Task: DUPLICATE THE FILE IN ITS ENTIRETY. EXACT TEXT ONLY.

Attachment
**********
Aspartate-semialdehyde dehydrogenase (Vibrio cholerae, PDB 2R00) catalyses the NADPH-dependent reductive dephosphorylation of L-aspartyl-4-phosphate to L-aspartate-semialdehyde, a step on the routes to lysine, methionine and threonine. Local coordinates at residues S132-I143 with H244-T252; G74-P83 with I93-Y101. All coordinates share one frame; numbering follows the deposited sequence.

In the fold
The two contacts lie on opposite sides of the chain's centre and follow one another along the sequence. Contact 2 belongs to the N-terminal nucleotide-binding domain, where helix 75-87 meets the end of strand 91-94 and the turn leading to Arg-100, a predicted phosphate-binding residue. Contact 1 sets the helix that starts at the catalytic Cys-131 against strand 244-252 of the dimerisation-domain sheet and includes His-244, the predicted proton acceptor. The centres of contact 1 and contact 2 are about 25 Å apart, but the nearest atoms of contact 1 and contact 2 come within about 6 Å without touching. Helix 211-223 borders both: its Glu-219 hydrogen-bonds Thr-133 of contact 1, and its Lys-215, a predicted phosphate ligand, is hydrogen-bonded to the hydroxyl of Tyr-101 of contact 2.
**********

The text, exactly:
Aspartate-semialdehyde dehydrogenase (Vibrio cholerae, PDB 2R00) catalyses the NADPH-dependent reductive dephosphorylation of L-aspartyl-4-phosphate to L-aspartate-semialdehyde, a step on the routes to lysine, methionine and threonine. Local coordinates at residues S132-I143 with H244-T252; G74-P83 with I93-Y101. All coordinates share one frame; numbering follows the deposited sequence.

In the fold
The two contacts lie on opposite sides of the chain's centre and follow one another along the sequence. Contact 2 belongs to the N-terminal nucleotide-binding domain, where helix 75-87 meets the end of strand 91-94 and the turn leading to Arg-100, a predicted phosphate-binding residue. Contact 1 sets the helix that starts at the catalytic Cys-131 against strand 244-252 of the dimerisation-domain sheet and includes His-244, the predicted proton acceptor. The centres of contact 1 and contact 2 are about 25 Å apart, but the nearest atoms of contact 1 and contact 2 come within about 6 Å without touching. Helix 211-223 borders both: its Glu-219 hydrogen-bonds Thr-133 of contact 1, and its Lys-215, a predicted phosphate ligand, is hydrogen-bonded to the hydroxyl of Tyr-101 of contact 2.